While lethal anti-press violence has slowed considerably in recent years, the press freedom landscape remains troubled. Journalists continue to be attacked and threatened with such frequency that some are compelled to flee to safer locations within Colombia or into exile. A journalist in Arboletes was murdered in June, although the motive was unclear. In this violent context, press groups feared the potential consequences of statements made by former President Álvaro Uribe, who described veteran reporters Juan Forero and Claudia Julieta Duque as “terrorist sympathizers” after they wrote critical stories about the Uribe administration in The Washington Post. The national intelligence agency’s illegal espionage against journalists and other critics, a legacy of the Uribe administration, continued to be the subject of investigation. But progress was slow, with cases pending against more than 20 defendants in late year. In a blow to press freedom, the Supreme Court in May upheld defamation provisions in the penal code.

For journalists, cyber-security training slow to take hold

For centuries, journalists have been willing to go to prison to protect their sources. Back in 1848, New York Herald correspondent John Nugent spent a month in jail for refusing to tell a U.S. Senate committee his source for a leak exposing the secret approval of a treaty with Mexico. In a digital age, however, journalists need more than steadfast conviction to keep themselves and their sources safe. Government intelligence agencies, terrorist groups, and criminal syndicates are using electronic surveillance to learn what journalists are doing and who their sources are.  It seems many journalists are not keeping pace.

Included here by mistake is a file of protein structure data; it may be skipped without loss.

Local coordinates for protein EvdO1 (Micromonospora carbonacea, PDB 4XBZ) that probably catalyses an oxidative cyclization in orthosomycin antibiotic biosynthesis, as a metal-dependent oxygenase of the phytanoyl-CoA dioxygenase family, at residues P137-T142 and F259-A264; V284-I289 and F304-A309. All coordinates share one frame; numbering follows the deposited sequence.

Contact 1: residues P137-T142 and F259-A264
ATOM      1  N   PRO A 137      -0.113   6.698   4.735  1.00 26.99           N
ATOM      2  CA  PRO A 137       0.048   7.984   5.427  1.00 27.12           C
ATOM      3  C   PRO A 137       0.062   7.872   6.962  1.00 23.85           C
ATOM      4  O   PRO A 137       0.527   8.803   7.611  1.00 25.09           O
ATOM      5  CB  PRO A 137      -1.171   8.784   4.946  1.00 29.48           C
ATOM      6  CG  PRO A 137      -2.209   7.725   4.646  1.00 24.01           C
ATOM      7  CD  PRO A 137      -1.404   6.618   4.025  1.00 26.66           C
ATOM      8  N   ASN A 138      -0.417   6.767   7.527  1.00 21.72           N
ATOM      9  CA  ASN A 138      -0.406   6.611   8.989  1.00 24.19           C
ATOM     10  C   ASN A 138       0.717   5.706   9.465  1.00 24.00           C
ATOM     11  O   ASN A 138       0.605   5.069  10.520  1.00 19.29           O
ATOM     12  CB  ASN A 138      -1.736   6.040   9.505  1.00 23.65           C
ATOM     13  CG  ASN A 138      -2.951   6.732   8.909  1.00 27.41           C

People remain stranded at the North Bus Terminal in Medellin, Antioquia department, on January 5, 2012 during an armed strike imposed by the criminal gang Los Urabeños. (Raul Arboleda/AFP)

At most newspapers, reporting for the society page isn't especially dangerous. But in the northern Colombian department of Córdoba, which is under siege from drug-trafficking gangs, even covering birthday parties can be risky.

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Killed in Colombia

45 journalists killed since 1992

41 journalists murdered

36 murdered with impunity

Attacks on the Press 2012

92 Threats made against journalists, the highest rate in at least five years.

Country data, analysis »